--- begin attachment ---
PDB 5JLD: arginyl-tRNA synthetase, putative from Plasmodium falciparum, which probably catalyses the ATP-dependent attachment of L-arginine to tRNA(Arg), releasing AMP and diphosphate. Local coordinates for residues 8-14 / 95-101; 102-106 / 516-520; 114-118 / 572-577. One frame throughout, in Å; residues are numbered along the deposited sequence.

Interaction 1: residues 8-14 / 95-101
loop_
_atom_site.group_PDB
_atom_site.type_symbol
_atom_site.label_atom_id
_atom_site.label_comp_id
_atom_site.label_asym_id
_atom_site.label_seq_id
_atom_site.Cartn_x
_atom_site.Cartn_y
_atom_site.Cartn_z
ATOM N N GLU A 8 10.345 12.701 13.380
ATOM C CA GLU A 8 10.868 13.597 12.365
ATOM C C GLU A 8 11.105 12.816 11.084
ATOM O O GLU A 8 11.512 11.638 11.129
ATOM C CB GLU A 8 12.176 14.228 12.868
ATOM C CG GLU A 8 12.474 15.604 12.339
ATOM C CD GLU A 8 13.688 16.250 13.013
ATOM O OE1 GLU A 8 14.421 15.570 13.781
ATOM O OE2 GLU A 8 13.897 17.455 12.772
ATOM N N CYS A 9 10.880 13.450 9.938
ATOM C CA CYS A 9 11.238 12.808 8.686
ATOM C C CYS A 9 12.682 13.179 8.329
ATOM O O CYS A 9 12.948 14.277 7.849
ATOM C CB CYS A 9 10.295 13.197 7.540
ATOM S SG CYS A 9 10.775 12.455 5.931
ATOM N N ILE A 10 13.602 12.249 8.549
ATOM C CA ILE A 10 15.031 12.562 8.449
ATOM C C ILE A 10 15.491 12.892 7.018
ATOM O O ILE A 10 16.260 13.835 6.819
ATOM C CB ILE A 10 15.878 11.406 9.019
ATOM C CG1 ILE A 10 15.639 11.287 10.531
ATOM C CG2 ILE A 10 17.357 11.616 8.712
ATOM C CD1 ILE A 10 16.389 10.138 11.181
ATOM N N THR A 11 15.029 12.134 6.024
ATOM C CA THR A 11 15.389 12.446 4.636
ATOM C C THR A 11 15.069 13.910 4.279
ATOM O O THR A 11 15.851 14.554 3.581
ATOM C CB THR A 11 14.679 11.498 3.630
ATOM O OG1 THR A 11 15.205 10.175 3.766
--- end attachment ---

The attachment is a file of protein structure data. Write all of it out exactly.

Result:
PDB 5JLD: arginyl-tRNA synthetase, putative from Plasmodium falciparum, which probably catalyses the ATP-dependent attachment of L-arginine to tRNA(Arg), releasing AMP and diphosphate. Local coordinates for residues 8-14 / 95-101; 102-106 / 516-520; 114-118 / 572-577. One frame throughout, in Å; residues are numbered along the deposited sequence.

Interaction 1: residues 8-14 / 95-101
loop_
_atom_site.group_PDB
_atom_site.type_symbol
_atom_site.label_atom_id
_atom_site.label_comp_id
_atom_site.label_asym_id
_atom_site.label_seq_id
_atom_site.Cartn_x
_atom_site.Cartn_y
_atom_site.Cartn_z
ATOM N N GLU A 8 10.345 12.701 13.380
ATOM C CA GLU A 8 10.868 13.597 12.365
ATOM C C GLU A 8 11.105 12.816 11.084
ATOM O O GLU A 8 11.512 11.638 11.129
ATOM C CB GLU A 8 12.176 14.228 12.868
ATOM C CG GLU A 8 12.474 15.604 12.339
ATOM C CD GLU A 8 13.688 16.250 13.013
ATOM O OE1 GLU A 8 14.421 15.570 13.781
ATOM O OE2 GLU A 8 13.897 17.455 12.772
ATOM N N CYS A 9 10.880 13.450 9.938
ATOM C CA CYS A 9 11.238 12.808 8.686
ATOM C C CYS A 9 12.682 13.179 8.329
ATOM O O CYS A 9 12.948 14.277 7.849
ATOM C CB CYS A 9 10.295 13.197 7.540
ATOM S SG CYS A 9 10.775 12.455 5.931
ATOM N N ILE A 10 13.602 12.249 8.549
ATOM C CA ILE A 10 15.031 12.562 8.449
ATOM C C ILE A 10 15.491 12.892 7.018
ATOM O O ILE A 10 16.260 13.835 6.819
ATOM C CB ILE A 10 15.878 11.406 9.019
ATOM C CG1 ILE A 10 15.639 11.287 10.531
ATOM C CG2 ILE A 10 17.357 11.616 8.712
ATOM C CD1 ILE A 10 16.389 10.138 11.181
ATOM N N THR A 11 15.029 12.134 6.024
ATOM C CA THR A 11 15.389 12.446 4.636
ATOM C C THR A 11 15.069 13.910 4.279
ATOM O O THR A 11 15.851 14.554 3.581
ATOM C CB THR A 11 14.679 11.498 3.630
ATOM O OG1 THR A 11 15.205 10.175 3.766